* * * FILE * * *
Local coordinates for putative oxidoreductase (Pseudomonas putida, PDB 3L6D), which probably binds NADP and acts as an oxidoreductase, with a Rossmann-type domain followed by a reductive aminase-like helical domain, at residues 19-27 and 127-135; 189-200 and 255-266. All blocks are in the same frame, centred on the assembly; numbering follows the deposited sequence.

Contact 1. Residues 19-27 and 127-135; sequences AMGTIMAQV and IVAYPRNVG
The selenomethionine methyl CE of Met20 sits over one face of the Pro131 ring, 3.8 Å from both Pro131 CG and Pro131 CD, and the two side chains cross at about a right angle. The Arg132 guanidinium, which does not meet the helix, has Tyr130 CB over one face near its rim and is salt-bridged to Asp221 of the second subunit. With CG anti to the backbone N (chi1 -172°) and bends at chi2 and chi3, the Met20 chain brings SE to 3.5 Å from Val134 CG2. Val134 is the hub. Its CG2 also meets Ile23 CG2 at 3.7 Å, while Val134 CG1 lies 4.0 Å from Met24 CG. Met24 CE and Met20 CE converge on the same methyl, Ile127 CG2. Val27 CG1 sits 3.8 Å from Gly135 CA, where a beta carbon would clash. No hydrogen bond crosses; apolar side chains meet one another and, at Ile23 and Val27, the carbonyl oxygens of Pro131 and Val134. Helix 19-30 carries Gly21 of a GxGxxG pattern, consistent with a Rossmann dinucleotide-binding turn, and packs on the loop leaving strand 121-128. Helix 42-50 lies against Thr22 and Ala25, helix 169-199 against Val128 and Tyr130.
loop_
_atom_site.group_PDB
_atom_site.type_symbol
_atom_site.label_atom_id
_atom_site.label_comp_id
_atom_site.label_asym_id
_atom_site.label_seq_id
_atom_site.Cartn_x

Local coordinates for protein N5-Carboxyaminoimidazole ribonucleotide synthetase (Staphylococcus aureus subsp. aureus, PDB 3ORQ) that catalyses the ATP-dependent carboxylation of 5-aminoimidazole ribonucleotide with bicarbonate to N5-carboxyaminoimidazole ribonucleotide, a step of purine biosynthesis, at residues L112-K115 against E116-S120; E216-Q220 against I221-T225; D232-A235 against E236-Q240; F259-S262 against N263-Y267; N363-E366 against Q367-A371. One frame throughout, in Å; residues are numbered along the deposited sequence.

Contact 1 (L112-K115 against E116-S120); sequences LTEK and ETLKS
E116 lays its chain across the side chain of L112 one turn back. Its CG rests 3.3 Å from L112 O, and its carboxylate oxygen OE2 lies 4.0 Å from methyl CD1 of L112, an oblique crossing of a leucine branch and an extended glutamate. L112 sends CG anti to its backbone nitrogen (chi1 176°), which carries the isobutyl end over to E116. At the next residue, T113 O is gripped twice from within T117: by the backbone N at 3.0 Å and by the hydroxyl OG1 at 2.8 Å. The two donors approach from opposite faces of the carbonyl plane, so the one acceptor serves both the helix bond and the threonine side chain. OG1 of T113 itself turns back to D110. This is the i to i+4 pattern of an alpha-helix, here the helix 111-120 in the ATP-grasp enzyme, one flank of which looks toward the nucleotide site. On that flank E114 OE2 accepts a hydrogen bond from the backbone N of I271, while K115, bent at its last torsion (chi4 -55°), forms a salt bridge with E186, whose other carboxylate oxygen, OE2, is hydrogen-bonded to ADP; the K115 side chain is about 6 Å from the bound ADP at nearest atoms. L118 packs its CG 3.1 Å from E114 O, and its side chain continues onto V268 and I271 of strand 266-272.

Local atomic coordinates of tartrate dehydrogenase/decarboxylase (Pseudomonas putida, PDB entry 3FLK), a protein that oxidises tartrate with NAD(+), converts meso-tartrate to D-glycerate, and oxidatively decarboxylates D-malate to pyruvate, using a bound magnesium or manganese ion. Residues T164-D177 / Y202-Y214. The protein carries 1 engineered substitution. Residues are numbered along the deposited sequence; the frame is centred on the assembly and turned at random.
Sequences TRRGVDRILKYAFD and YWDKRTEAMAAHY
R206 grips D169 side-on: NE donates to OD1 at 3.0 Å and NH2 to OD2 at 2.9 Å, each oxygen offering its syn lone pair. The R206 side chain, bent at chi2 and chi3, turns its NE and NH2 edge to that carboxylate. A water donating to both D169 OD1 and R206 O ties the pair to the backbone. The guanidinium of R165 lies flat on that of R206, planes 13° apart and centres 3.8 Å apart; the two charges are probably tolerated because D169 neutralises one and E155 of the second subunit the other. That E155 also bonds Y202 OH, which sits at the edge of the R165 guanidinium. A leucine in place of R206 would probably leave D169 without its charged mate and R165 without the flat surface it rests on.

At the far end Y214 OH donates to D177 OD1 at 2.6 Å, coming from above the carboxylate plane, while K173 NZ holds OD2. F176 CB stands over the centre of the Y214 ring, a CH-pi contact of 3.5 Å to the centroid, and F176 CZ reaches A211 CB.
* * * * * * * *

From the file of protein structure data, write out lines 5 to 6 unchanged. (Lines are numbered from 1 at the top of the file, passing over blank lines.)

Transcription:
_atom_site.group_PDB
_atom_site.type_symbol